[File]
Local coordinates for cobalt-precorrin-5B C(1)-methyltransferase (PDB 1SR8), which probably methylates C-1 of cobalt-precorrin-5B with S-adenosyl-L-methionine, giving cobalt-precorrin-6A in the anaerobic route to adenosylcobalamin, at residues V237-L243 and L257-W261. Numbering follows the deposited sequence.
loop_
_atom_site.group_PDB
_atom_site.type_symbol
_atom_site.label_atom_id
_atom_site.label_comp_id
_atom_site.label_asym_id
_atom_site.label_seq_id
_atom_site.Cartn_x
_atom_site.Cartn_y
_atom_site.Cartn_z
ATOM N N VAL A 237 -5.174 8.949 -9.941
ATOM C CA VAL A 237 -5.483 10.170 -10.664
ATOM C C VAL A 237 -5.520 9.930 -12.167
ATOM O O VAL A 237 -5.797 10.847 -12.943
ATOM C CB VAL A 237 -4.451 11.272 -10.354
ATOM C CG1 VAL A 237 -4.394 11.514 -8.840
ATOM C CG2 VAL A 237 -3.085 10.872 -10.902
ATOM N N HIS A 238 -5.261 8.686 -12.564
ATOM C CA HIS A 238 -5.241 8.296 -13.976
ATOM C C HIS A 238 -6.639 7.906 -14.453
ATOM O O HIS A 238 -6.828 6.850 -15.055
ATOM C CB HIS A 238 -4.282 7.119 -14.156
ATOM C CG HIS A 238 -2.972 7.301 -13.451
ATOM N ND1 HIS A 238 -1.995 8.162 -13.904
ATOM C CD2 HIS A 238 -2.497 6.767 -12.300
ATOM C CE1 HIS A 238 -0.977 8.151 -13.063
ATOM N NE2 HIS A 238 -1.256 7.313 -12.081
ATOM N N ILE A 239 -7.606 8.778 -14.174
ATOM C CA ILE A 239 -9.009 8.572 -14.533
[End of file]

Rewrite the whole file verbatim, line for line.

Local coordinates for cobalt-precorrin-5B C(1)-methyltransferase (PDB 1SR8), which probably methylates C-1 of cobalt-precorrin-5B with S-adenosyl-L-methionine, giving cobalt-precorrin-6A in the anaerobic route to adenosylcobalamin, at residues V237-L243 and L257-W261. Numbering follows the deposited sequence.
loop_
_atom_site.group_PDB
_atom_site.type_symbol
_atom_site.label_atom_id
_atom_site.label_comp_id
_atom_site.label_asym_id
_atom_site.label_seq_id
_atom_site.Cartn_x
_atom_site.Cartn_y
_atom_site.Cartn_z
ATOM N N VAL A 237 -5.174 8.949 -9.941
ATOM C CA VAL A 237 -5.483 10.170 -10.664
ATOM C C VAL A 237 -5.520 9.930 -12.167
ATOM O O VAL A 237 -5.797 10.847 -12.943
ATOM C CB VAL A 237 -4.451 11.272 -10.354
ATOM C CG1 VAL A 237 -4.394 11.514 -8.840
ATOM C CG2 VAL A 237 -3.085 10.872 -10.902
ATOM N N HIS A 238 -5.261 8.686 -12.564
ATOM C CA HIS A 238 -5.241 8.296 -13.976
ATOM C C HIS A 238 -6.639 7.906 -14.453
ATOM O O HIS A 238 -6.828 6.850 -15.055
ATOM C CB HIS A 238 -4.282 7.119 -14.156
ATOM C CG HIS A 238 -2.972 7.301 -13.451
ATOM N ND1 HIS A 238 -1.995 8.162 -13.904
ATOM C CD2 HIS A 238 -2.497 6.767 -12.300
ATOM C CE1 HIS A 238 -0.977 8.151 -13.063
ATOM N NE2 HIS A 238 -1.256 7.313 -12.081
ATOM N N ILE A 239 -7.606 8.778 -14.174
ATOM C CA ILE A 239 -9.009 8.572 -14.533